One of the biggest challenges any radiology practice faces is accurate coding. The right coding procedures can make the difference between a smooth revenue cycle and quick reimbursements, and a drawn-out process that costs the clinic money and leads to delays in reimbursements. The adoption of ICD-10 codes led to changes in radiology coding. At Healthcare Information Services, our number-one priority is to assist your hospital or clinic in dealing with coding changes to maintain a healthy bottom line.
Radiology is a high-volume specialty, and as you can image accurate coding is critical. If you think about the massive number of medical records and documents your radiology staff have to read and interpret, you understand why they want billing processes and reports that are quick and to the point. An experienced radiology coder understands the critical pieces of documentation needed to assign procedure codes to ensure physicians and their practice make as most money as they can. That's why we have billing experts, right? Better radiology billing knowledge = better bottom lines.Read More
As with every New Year, change is coming. Over the years, radiology billing has experienced a number of changes, specifically in regards to coding. This year is no different, as there are new codes to learn and more codes to bundle. We’ve put together an overview of the changes from 2015 to 2016 to help your healthcare practice prepare for what’s coming next.
Physician practice managers often struggle to keep up with billing and accounts receivable tasks in a timely manner. Unfortunately, most radiology practices run in constant “catch up” mode, always behind with posting payments, sending claims, and correcting denials. This leaves money on the table and out of your bank account. Instead of leaving potential reimbursement to simply float in space, perhaps it’s time to take a new approach to your radiology billing procedures.Read More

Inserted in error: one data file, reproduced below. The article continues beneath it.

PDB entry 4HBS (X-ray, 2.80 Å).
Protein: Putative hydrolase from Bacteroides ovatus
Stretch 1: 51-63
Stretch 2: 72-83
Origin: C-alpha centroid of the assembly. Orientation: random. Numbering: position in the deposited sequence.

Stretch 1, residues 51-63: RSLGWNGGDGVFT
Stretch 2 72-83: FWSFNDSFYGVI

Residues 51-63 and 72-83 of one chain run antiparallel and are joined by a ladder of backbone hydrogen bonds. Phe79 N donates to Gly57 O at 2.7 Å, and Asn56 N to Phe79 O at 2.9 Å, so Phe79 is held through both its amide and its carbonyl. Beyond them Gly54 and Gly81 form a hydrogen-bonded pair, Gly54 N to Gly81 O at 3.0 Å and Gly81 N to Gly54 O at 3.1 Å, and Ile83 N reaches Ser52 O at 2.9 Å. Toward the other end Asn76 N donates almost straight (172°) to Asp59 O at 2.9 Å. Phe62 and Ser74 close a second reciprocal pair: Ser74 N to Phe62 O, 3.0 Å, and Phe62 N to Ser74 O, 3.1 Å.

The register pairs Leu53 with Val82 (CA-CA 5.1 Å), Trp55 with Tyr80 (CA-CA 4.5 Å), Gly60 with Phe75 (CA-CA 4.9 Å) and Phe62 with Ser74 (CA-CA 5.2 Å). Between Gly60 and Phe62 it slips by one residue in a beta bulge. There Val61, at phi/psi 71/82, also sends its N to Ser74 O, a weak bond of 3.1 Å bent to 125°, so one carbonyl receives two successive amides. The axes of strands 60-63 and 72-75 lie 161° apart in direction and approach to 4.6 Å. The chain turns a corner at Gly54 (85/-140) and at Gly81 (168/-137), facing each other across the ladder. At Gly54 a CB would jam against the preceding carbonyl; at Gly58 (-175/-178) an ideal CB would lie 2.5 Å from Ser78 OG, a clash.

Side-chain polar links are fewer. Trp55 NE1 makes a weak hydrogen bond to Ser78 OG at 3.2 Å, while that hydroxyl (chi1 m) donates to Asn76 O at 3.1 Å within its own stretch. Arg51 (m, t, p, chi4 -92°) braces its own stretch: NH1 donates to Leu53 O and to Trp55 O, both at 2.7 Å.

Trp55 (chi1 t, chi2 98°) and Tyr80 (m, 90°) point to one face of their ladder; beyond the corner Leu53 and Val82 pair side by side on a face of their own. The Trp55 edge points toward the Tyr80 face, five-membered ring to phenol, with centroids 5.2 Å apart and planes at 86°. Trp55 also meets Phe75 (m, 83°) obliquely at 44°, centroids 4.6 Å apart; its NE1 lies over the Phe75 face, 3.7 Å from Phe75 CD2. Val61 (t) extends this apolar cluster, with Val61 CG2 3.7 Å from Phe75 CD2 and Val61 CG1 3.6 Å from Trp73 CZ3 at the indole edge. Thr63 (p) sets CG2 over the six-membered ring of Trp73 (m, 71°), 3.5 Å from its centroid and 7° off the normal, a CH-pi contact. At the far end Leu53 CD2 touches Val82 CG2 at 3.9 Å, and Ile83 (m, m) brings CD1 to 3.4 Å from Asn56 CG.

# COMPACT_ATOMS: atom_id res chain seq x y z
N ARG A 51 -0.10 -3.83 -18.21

Medical practices, including radiologists and orthopedic surgeons, are facing numerous challenges in 2015 as the entire healthcare industry debates the benefits of volume-based care versus value-based care. The current volume-based reimbursement model has faced controversy over the idea that doctors may be over-treating patients as a way to generate additional income or in an attempt to keep up with lowered reimbursements. This has created an ethical and financial dilemma for practices who want to be reimbursed at a rate that can keep their doors open, but without over-treating patients or increasing the volume of patients to unmanageable levels. The move from the volume-based to a value-based model is supposed to be a step toward resolving these concerns, but it also raises six critical issues when comparing the two models.Read More